We computed incidence rate ratios using the outputs of our GLMMs to examine the effects of each predictor variable. For categorical variables, the incidence rate ratios represent the ratio of the number of scans recorded in one level compared to the number of scans recorded in another level. For variables with multiple levels (e.g., reproductive stage, dominance), a reference level is selected and other levels are compared to the reference level to contextualise the effects of each level on the response variable—in our case, resting scans or foraging scans. We plotted the predicted outcomes for each reproductive stage using the plot_model function in the R package sjPlot [39].

Fecal sampling for gut microbiota analysis

We collected fresh fecal samples from study individuals 1–2 times per month within each sampling period in 2014–2016. Once an animal defecated, we immediately collected the feces into a sterile 2 mL cryovial using personal protective equipment to minimize contamination. Samples were stored on ice in insulated field packs for a maximum of five hours before being transferred to a liquid nitrogen shipper (− 90 °C) for the remainder of the field season. At the conclusion of each sampling season, samples were shipped to the University of Calgary for processing.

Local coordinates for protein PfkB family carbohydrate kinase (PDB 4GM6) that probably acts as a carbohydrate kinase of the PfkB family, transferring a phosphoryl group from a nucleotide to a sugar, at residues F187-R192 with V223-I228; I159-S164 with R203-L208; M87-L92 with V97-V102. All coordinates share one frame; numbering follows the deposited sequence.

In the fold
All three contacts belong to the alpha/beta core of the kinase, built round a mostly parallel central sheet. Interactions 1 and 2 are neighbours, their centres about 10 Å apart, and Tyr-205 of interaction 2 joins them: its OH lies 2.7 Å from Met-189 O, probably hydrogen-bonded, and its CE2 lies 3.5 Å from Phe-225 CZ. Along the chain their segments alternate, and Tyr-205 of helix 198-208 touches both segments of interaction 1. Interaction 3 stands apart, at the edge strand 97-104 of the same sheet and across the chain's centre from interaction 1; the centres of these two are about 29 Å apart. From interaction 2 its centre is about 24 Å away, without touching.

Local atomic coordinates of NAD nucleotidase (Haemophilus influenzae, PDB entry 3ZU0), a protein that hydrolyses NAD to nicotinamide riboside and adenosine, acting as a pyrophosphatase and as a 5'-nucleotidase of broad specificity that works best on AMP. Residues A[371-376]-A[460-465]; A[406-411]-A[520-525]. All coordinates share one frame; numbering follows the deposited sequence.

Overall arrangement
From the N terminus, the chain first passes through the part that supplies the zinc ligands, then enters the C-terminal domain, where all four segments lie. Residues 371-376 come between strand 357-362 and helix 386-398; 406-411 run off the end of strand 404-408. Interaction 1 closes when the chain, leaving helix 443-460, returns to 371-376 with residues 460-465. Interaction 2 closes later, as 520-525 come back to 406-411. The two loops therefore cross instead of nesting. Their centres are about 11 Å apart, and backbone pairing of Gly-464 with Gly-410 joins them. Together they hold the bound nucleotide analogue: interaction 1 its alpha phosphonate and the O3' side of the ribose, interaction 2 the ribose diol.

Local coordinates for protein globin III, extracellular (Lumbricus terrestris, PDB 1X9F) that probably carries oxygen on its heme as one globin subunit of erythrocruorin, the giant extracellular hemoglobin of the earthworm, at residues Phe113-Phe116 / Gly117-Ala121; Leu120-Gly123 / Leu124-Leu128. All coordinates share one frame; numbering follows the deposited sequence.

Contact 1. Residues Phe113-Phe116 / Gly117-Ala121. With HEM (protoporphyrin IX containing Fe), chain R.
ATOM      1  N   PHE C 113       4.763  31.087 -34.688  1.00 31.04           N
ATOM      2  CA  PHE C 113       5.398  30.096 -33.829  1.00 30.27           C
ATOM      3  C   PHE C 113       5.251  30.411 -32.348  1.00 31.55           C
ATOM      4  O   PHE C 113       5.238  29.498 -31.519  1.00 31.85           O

Laboratory processing

We used a custom phenol:choloroform-based extraction protocol that included a bead-beading step (Additional file 3: Text 1). We purified extracted DNA using an Invitrogen PureLink PCR Purification kit (ThermoFisher Scientific Part No. K310001) (Additional file 4: Text 1), after which we combined extractions A and B prior to library preparation. Illumina amplicon sequencing libraries were prepared in for the V4 region of the 16S rRNA gene at the University of Minnesota Genomics Center following Gohl et al. [29] using the following primers: forward primer: ‘TCGTCGGCAGCGTCAGATGTGTATAAGAGACAG’, reverse primer:

‘GTCTCGTGGGCTCGGAGATGTGTATAAGAGACAG’. Libraries were sequenced twice at the University of Calgary Centre for Health Genomics and Informatics to increase reads per sample on an Illumina MiSeq using v2 chemistry. These two runs produced a total of 10,767,585 reads from 350 samples, including controls. After filtering out contaminants, samples with reads < 1000, and negative controls, we proceeded with 9,238,844 reads from 306 samples (mean reads per sample = 30,192). We then filtered out samples from individuals with suspected pregnancy loss, and analysed a total of 298 samples.